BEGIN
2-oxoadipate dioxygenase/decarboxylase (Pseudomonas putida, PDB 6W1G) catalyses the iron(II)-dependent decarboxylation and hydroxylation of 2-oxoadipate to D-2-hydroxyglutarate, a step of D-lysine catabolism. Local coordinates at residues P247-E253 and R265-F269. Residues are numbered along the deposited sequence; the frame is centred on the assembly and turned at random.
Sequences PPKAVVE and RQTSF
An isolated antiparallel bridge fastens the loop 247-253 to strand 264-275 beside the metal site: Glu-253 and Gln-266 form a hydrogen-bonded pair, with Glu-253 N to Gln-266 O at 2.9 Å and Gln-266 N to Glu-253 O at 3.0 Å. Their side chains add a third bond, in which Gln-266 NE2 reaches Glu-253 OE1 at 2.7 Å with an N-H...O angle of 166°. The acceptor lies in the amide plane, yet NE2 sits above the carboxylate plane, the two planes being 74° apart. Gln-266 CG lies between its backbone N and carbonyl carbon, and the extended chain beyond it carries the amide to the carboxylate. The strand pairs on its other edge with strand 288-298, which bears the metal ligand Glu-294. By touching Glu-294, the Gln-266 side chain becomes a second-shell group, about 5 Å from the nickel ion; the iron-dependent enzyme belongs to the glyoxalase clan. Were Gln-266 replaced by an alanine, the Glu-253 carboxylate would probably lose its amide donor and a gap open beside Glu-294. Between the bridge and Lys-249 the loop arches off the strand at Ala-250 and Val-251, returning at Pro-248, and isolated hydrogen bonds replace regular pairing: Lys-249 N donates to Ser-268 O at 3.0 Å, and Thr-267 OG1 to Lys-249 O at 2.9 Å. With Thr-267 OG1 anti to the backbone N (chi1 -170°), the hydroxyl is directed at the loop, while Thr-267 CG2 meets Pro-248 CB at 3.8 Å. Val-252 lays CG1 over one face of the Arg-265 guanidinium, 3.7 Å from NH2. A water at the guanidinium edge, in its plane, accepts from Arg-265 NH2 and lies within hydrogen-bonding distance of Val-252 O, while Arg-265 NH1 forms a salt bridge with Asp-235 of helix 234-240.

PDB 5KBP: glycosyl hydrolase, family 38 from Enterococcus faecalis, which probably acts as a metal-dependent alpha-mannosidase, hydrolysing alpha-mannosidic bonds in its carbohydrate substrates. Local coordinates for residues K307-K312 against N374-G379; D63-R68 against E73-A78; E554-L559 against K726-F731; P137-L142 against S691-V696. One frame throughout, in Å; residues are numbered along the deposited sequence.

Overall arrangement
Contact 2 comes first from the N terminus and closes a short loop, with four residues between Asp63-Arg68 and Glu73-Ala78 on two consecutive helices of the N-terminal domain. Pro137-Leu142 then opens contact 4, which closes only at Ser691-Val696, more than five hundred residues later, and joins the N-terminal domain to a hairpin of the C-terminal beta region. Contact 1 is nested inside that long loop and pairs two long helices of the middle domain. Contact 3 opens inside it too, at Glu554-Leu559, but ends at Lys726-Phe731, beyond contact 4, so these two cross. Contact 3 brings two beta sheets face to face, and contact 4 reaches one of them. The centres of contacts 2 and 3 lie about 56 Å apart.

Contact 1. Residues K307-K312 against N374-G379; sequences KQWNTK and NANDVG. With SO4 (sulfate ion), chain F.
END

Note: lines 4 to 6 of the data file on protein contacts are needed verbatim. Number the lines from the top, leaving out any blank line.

PDB 5KBP: glycosyl hydrolase, family 38 from Enterococcus faecalis, which probably acts as a metal-dependent alpha-mannosidase, hydrolysing alpha-mannosidic bonds in its carbohydrate substrates. Local coordinates for residues K307-K312 against N374-G379; D63-R68 against E73-A78; E554-L559 against K726-F731; P137-L142 against S691-V696. One frame throughout, in Å; residues are numbered along the deposited sequence.

Overall arrangement
Contact 2 comes first from the N terminus and closes a short loop, with four residues between Asp63-Arg68 and Glu73-Ala78 on two consecutive helices of the N-terminal domain. Pro137-Leu142 then opens contact 4, which closes only at Ser691-Val696, more than five hundred residues later, and joins the N-terminal domain to a hairpin of the C-terminal beta region. Contact 1 is nested inside that long loop and pairs two long helices of the middle domain. Contact 3 opens inside it too, at Glu554-Leu559, but ends at Lys726-Phe731, beyond contact 4, so these two cross. Contact 3 brings two beta sheets face to face, and contact 4 reaches one of them. The centres of contacts 2 and 3 lie about 56 Å apart.